[LONDON] Sales of London homes under construction slumped 34 per cent in the second quarter as the prospect of a vote to leave the European Union damped demand already hurt by higher taxes.
The number of residences sold before completion fell to about 4,600 from 6,974 a year earlier, according to data compiled by researcher Molior London seen by Bloomberg News. A spokesman for Molior declined to comment.
"The approaching referendum added more layers of uncertainty," said Tom Bill, head of London residential research at broker Knight Frank LLP.
"That's adding to the two-year slow down from the December 2014 tax increase, which is still the biggest damping factor."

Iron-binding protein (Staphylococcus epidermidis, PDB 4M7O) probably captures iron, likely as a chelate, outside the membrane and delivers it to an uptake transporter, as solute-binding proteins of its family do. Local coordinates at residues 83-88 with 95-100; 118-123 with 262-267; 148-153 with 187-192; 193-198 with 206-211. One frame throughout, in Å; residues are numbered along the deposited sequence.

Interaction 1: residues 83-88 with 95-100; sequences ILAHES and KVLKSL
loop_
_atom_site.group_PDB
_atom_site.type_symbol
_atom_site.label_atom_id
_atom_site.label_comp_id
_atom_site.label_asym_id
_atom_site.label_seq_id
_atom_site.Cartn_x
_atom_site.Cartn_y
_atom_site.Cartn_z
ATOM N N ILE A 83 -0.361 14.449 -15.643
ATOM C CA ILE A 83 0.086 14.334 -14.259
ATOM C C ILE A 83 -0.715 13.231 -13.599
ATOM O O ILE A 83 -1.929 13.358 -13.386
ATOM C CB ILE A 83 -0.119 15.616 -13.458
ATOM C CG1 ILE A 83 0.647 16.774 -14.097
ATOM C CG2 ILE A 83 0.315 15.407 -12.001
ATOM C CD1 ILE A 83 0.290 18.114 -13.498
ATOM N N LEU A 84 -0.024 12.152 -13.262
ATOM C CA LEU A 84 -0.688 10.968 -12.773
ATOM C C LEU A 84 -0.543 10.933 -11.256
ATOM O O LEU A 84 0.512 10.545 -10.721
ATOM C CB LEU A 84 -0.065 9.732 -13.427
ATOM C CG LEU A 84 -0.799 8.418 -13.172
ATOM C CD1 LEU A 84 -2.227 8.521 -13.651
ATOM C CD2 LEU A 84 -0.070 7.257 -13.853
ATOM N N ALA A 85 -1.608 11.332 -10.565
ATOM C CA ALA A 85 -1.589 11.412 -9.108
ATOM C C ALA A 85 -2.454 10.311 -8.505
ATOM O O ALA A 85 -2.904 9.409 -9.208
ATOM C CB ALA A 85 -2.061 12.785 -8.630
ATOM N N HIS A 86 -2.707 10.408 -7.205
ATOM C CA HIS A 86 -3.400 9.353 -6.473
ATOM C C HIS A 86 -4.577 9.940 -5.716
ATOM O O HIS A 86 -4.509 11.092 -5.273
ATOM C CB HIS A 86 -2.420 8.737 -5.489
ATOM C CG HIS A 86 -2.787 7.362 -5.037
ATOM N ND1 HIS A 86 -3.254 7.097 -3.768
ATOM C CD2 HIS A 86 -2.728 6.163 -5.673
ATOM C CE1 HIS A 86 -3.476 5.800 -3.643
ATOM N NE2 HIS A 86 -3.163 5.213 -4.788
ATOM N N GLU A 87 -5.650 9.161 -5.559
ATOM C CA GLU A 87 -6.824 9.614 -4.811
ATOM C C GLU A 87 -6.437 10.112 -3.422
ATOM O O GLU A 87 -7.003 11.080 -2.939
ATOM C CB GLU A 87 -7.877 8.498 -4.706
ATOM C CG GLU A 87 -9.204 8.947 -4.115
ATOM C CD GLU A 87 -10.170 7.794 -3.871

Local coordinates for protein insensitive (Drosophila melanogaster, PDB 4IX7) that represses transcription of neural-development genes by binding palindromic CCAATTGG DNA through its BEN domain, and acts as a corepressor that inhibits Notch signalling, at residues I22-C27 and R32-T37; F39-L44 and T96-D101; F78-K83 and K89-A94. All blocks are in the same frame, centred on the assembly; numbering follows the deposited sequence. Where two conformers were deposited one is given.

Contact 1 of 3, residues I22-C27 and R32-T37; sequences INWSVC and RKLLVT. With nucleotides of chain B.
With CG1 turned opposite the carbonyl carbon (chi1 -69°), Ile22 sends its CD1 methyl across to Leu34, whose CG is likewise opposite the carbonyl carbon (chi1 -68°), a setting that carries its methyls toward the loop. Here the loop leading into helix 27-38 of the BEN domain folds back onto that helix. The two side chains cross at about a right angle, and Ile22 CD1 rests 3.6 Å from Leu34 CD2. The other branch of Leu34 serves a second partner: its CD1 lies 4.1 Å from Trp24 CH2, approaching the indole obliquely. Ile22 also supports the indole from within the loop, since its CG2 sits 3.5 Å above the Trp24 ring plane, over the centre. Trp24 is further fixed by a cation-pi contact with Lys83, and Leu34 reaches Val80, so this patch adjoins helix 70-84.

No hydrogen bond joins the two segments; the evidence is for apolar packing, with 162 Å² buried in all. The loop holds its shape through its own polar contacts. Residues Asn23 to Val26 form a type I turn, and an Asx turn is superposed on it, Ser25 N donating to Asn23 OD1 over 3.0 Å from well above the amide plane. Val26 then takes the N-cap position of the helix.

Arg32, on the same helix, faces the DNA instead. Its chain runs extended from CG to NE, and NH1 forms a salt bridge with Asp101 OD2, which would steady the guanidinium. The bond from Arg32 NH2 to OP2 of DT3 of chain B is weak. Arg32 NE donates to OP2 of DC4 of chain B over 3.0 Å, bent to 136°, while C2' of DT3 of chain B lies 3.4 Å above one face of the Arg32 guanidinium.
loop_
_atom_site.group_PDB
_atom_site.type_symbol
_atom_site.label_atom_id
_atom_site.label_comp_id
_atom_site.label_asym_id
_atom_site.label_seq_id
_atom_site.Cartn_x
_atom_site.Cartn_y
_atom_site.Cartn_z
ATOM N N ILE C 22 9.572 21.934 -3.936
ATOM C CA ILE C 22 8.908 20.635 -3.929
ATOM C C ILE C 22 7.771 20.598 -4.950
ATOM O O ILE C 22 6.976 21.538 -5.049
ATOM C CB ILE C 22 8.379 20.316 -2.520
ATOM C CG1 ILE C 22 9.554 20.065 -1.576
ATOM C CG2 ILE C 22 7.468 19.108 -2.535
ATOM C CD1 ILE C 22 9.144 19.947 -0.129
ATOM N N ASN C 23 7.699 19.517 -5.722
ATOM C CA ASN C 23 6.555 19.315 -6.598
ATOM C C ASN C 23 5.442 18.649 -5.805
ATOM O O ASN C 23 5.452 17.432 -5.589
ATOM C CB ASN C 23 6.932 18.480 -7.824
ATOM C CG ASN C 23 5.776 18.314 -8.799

Demand fell about 23 per cent from the first quarter after the government cut tax breaks for the wealthiest landlords. Home values face a "major shock" as landlords offload properties after the measures which, along with new lending rules, reduce returns to near zero, analysts at Deutsche Bank AG said last month.
There was a 3 percentage-point increase in the stamp-duty sales tax for landlords and second home owners in April which followed an increase in charges for all luxury-home purchasers in 2014.
That hike means that a 12 per cent tax rate is paid on portions above £1.5 million (S$2.67 million).
A record 5,655 homes were completed during the second quarter, the highest since the data was first collected in 2009, the Molior report shows.